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Waru Gichane’s Research Examines Barriers to Achieving Optimal Health for Women

September 27, 2017

Waru Gichane is a doctoral student in the Department of Health Behavior within the UNC Gillings School of Global Public Health and a research assistant at the Carolina Population Center. Her research focuses on the individual, interpersonal, and institutional barriers women face in achieving optimal sexual and reproductive health.

When you were a child, what was your response to this question: “What do you want to be when you grow up?”

I had a really hard time making up my mind — on any given day I wanted to be a doctor, lawyer, actress, or journalist. By my senior year in high school, I decided I wanted to be a medical reporter like Sanjay Gupta on CNN so I could combine my interests in medicine and journalism.

Share the pivotal moment in your life that helped you choose research as a career path.

Spring of my sophomore year in college, I took a course that introduced me to concepts about population health. I was heading toward a career in medicine, but this class expanded my understanding of health outside of a clinical environment. My senior year I completed an honors research thesis exploring young women’s decision-making around birth control. From there, I knew I wanted to enter a career in public health research.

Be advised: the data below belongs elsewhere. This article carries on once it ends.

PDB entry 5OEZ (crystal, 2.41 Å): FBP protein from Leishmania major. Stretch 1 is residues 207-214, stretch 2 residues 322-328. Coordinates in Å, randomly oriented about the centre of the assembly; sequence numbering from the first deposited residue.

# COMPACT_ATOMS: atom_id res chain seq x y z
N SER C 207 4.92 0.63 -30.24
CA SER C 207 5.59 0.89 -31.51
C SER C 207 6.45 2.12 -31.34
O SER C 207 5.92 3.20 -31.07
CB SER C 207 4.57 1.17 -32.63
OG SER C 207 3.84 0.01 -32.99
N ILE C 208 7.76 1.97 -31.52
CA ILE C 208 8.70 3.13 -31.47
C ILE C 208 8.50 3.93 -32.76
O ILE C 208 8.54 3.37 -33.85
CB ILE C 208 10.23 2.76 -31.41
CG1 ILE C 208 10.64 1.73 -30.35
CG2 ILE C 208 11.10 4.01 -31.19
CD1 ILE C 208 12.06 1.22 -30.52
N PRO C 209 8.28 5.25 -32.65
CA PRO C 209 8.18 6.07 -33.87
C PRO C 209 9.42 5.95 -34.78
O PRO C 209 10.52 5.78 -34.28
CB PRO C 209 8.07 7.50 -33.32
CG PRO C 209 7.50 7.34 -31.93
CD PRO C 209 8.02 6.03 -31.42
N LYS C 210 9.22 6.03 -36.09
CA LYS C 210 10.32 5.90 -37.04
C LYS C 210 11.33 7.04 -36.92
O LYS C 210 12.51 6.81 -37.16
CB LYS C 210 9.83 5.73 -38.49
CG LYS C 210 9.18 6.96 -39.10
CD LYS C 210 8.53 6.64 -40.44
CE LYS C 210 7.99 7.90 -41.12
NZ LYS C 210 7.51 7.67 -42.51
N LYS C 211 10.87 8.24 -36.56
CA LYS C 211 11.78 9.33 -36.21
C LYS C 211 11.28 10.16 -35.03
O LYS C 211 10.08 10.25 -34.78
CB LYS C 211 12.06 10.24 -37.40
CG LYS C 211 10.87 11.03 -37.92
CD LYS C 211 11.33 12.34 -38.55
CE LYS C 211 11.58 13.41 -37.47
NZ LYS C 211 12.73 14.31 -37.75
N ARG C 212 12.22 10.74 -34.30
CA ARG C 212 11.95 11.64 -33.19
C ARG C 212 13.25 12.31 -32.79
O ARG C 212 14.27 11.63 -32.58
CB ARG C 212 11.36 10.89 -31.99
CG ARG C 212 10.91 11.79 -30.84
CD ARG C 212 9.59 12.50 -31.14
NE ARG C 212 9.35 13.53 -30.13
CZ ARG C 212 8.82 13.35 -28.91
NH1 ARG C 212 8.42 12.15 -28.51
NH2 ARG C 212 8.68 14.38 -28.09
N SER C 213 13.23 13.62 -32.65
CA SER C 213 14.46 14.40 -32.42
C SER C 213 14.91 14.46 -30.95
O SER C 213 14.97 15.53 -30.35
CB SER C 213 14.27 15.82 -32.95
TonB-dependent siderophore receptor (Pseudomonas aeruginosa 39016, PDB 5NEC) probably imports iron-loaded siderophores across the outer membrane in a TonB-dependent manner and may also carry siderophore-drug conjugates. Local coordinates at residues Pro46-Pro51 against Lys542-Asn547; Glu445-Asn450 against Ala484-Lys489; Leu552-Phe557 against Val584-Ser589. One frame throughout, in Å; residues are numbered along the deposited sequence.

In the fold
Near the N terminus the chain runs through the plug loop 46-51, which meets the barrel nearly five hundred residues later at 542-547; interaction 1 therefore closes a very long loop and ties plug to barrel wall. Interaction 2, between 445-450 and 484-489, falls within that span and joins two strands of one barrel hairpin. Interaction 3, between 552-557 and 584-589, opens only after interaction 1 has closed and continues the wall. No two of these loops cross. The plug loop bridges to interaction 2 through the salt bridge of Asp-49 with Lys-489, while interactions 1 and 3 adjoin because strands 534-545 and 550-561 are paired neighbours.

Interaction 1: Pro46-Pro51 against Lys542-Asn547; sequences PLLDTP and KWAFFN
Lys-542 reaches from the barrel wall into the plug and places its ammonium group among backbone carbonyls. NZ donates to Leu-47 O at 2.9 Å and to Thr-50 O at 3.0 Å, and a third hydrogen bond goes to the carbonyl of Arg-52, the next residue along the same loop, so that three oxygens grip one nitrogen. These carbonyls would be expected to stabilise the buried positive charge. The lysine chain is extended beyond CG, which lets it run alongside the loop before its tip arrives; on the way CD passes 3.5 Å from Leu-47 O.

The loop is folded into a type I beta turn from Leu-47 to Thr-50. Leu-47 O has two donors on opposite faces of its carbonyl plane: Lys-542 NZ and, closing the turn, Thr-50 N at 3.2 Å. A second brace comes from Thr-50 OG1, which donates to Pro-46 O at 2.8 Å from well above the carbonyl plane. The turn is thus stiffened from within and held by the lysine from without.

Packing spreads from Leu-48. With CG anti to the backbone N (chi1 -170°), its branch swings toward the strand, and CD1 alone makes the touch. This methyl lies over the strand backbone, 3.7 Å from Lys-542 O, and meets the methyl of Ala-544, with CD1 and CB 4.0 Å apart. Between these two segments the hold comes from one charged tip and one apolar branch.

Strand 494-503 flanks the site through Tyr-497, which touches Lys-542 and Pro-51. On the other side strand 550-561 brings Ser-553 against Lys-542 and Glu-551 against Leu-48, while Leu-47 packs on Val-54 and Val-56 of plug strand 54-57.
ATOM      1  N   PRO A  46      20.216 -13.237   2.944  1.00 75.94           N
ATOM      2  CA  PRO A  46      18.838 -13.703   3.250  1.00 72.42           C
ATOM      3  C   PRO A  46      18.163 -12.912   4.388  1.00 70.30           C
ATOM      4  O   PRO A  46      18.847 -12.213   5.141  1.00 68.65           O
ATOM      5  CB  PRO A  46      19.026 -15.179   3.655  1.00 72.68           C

Waru and her mother pose in front of a window with a view of the city.
Waru’s mother is her favorite travel companion. Here they are on a trip to Teresina, Brazil.

What’s an interesting/funny story from your time doing research?

The summer before my senior year, I was working on a project assessing waterborne diseases in a peri-urban area — the landscape between town and country — in Zambia. I was working with a Zambian college student to interview community members about water treatment practices, sanitation, and overall health. We repeatedly found that the water treatment practices recommended locally were too expensive for most people in the community and that the high incidence of diarrheal diseases due to poor sanitation in the area was less of a concern than the lack of economic opportunities locally. That gave me a lot of insight about using the priorities and needs of a community to drive the development of a suitable intervention, rather than just focusing on the immediate issue.

What advice would you give to up-and-coming female researchers in your field?

Do not underestimate your value to a research team. No matter where you are in the hierarchy, the work you do is essential to the project.

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